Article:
December 26, 2011

The Hall Of Mirrors

I recently started a couple of blogs on Tumblr (nothing terribly new or interesting — you can find them yourself if you know what to look for). It's something I've meant to do for a long time, but just never got around to actually doing until this year's Christmas holidays.

It's been an interesting experience for a seasoned blogger like me — Tumblr's basically an ecosystem of bloggers and re-bloggers, producers and reproducers, with the emphasis on the latter in each case. Tumblr makes re-blogging whatever you encounter a trivial exercise (a bit like retweeting); presenting someone else's work (images especially) in a completely different context, without commentary, and without the carefully-crafted surrounding text and formatting, seems to be a large part of Tumblr's raison d'etre.

I'm guessing the ratio of reproducers to producers is sometimes as high as 10 to 1 (if not more). Entire blogs exist to do nothing more than reblog other people's work in a personalised context (usually just jamming the reblogged images up against each other), a sort of display of personal logos-by-proxy and visual bling that seems to exist solely to define the identity and in-group of the reblogger. A sort of hi-tech equivalent of the posters teenagers (still!) put up on their (non-Facebook) walls, I guess (or the edgy art aging hipsters put up on their immaculate walls). I don't think it's accidental that a lot of the re-blogs I've stumbled over are ostensibly run by teenagers or people in their early twenties. Tumblr also lacks a usable native commenting system, which adds a sort of lack of interactivity to the hall of mirrors feeling.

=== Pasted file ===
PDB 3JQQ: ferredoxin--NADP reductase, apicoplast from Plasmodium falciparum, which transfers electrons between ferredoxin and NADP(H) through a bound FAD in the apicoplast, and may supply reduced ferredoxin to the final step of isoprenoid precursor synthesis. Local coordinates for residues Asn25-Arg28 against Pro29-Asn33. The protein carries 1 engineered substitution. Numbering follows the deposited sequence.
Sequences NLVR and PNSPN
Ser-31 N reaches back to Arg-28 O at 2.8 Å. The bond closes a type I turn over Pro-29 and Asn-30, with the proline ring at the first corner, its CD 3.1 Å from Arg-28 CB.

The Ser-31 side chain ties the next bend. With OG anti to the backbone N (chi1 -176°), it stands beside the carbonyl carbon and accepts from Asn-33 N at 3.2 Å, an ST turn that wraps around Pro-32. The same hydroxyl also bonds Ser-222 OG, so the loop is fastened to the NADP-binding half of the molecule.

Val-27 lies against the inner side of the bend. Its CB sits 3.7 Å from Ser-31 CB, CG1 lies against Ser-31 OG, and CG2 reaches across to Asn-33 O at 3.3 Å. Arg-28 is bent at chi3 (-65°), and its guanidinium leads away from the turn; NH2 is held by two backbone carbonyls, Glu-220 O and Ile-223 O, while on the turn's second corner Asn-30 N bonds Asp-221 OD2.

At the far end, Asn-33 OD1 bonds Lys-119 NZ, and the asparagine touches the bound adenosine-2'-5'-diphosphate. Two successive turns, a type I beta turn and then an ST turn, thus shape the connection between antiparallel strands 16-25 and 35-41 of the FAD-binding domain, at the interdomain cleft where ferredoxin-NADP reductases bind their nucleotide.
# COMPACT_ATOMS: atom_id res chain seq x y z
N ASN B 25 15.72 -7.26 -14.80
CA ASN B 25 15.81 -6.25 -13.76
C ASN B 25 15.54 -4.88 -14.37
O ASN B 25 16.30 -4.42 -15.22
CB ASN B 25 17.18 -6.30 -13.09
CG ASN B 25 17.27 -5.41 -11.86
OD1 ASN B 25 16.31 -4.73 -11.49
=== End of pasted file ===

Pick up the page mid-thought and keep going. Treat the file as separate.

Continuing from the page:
Does all this worry me? Not really — the whole effect of reblogging or reproducing is something quite new, a sort of postmodernism-for-the-people in ways that feel pretty congenial to me. It does make me wary of putting up some of my people photos — god knows where some of those familiar faces and bodies might end up — but stumbling across a really well-thought-out wordless reblog can be a real joy.

I guess I'm sort of proud to be one of the producers, but I'm also fascinated and sometimes even enchanted by the effect of all the reproduction. Let a hundred flowers bloom and all that — understanding that it's often just one flower being reblogged a hundred times (and the flower turns out to be van Gogh's). Benjamin would be fascinated, I'm sure — and Adorno's probably spinning in his grave (Adorno's, not Benjamin's).



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